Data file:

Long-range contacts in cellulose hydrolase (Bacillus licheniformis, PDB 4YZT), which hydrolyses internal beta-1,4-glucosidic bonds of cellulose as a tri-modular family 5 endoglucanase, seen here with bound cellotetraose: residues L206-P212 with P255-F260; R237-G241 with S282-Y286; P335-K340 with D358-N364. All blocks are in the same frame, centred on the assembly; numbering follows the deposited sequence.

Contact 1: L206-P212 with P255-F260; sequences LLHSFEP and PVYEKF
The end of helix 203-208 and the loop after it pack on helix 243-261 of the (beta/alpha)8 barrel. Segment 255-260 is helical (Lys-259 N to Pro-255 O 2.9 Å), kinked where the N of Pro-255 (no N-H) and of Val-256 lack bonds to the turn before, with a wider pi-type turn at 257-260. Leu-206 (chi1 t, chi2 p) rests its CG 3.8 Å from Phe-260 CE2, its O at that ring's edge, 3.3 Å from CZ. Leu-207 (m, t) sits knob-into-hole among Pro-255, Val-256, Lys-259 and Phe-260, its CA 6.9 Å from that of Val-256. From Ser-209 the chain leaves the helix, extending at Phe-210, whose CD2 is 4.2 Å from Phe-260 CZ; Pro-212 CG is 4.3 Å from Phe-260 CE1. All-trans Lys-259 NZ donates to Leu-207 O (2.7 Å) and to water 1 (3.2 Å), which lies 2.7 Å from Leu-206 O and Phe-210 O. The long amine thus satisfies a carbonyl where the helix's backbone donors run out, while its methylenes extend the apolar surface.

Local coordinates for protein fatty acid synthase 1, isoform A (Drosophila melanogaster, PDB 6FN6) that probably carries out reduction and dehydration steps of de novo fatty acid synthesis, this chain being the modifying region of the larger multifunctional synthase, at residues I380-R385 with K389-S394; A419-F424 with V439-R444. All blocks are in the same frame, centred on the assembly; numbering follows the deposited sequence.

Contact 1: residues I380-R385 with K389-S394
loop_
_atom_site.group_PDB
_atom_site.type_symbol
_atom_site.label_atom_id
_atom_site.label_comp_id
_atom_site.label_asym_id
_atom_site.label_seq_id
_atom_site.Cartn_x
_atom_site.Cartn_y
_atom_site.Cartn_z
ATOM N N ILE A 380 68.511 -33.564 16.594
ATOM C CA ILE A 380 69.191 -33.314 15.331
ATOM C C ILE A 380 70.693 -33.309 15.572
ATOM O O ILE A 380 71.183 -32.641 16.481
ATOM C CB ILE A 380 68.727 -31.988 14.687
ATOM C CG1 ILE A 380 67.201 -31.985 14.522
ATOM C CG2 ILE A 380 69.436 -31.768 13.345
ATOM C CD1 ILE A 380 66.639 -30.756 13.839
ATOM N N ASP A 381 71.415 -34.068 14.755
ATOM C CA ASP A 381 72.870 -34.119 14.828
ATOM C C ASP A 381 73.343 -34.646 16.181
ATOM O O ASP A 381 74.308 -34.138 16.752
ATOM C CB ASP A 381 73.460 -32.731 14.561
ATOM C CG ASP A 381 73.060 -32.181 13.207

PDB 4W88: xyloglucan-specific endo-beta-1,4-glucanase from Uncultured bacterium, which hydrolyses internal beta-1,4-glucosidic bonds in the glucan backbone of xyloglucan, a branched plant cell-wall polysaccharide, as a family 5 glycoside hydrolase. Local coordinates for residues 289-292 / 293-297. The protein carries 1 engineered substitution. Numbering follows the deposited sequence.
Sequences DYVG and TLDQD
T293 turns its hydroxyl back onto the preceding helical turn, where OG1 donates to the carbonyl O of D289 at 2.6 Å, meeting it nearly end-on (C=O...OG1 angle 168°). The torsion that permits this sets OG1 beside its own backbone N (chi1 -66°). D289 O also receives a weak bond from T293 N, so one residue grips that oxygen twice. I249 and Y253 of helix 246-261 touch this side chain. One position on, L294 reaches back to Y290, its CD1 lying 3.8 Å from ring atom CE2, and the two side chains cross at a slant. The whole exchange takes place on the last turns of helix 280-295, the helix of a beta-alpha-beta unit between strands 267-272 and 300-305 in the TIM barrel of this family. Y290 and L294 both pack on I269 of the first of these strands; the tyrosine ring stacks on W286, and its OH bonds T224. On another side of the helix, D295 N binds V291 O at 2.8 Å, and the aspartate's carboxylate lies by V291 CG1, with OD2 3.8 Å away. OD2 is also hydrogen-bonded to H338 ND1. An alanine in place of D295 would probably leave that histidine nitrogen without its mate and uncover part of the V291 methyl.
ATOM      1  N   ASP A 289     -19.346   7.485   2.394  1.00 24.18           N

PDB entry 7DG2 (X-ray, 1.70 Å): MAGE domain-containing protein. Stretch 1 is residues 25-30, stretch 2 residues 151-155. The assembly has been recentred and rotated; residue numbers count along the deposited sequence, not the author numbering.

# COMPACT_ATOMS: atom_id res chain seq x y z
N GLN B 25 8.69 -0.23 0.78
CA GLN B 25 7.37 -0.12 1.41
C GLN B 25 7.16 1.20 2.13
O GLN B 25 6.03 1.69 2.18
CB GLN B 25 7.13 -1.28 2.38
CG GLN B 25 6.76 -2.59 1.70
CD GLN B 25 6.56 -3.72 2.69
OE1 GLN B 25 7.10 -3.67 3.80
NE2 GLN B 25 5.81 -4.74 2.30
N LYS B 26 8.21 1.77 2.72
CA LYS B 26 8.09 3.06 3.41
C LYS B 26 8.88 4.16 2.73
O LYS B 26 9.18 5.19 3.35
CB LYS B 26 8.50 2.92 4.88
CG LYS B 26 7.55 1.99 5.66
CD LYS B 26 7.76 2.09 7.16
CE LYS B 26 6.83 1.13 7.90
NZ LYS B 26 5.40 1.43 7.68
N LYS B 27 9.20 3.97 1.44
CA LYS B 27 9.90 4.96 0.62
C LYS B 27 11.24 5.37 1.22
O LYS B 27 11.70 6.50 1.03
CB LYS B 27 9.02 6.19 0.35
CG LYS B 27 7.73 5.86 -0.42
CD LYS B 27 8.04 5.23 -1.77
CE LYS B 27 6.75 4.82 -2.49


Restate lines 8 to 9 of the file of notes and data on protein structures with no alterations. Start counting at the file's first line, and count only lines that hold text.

_atom_site.type_symbol
_atom_site.label_atom_id